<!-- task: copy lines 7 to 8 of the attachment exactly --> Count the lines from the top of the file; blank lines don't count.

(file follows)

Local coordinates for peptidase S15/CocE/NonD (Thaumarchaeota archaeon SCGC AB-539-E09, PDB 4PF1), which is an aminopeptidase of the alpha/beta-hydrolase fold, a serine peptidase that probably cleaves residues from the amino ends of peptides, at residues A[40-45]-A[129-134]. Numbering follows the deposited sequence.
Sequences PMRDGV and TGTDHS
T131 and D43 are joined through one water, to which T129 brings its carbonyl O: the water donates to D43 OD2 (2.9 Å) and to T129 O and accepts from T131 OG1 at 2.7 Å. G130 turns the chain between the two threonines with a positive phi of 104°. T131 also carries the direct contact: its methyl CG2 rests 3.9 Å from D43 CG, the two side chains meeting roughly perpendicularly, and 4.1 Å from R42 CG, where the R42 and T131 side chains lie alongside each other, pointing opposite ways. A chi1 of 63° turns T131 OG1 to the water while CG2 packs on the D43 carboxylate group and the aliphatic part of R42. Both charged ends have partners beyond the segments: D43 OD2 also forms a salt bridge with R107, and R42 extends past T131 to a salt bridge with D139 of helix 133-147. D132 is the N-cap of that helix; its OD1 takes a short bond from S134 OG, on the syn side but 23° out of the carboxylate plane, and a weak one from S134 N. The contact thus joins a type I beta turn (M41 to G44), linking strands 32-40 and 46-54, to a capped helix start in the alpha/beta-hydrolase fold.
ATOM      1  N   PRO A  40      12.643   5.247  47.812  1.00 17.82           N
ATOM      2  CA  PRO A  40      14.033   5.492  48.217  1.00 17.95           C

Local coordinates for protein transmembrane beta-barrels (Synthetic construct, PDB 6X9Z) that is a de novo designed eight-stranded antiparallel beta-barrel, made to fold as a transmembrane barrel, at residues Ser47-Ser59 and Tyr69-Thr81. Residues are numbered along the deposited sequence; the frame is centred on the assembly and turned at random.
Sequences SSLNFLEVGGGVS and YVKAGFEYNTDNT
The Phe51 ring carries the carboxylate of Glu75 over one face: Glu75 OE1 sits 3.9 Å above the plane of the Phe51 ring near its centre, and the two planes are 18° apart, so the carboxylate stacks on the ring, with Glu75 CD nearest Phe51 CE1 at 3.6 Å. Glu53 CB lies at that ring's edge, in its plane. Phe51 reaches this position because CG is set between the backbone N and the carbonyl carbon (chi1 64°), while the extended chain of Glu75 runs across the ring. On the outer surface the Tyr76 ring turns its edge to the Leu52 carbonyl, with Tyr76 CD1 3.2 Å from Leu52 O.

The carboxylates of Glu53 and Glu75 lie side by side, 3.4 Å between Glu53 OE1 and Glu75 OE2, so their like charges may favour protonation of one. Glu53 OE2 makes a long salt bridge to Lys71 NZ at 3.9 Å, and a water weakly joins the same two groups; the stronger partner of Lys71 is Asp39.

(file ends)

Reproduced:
Sequences SSLNFLEVGGGVS and YVKAGFEYNTDNT
The Phe51 ring carries the carboxylate of Glu75 over one face: Glu75 OE1 sits 3.9 Å above the plane of the Phe51 ring near its centre, and the two planes are 18° apart, so the carboxylate stacks on the ring, with Glu75 CD nearest Phe51 CE1 at 3.6 Å. Glu53 CB lies at that ring's edge, in its plane. Phe51 reaches this position because CG is set between the backbone N and the carbonyl carbon (chi1 64°), while the extended chain of Glu75 runs across the ring. On the outer surface the Tyr76 ring turns its edge to the Leu52 carbonyl, with Tyr76 CD1 3.2 Å from Leu52 O.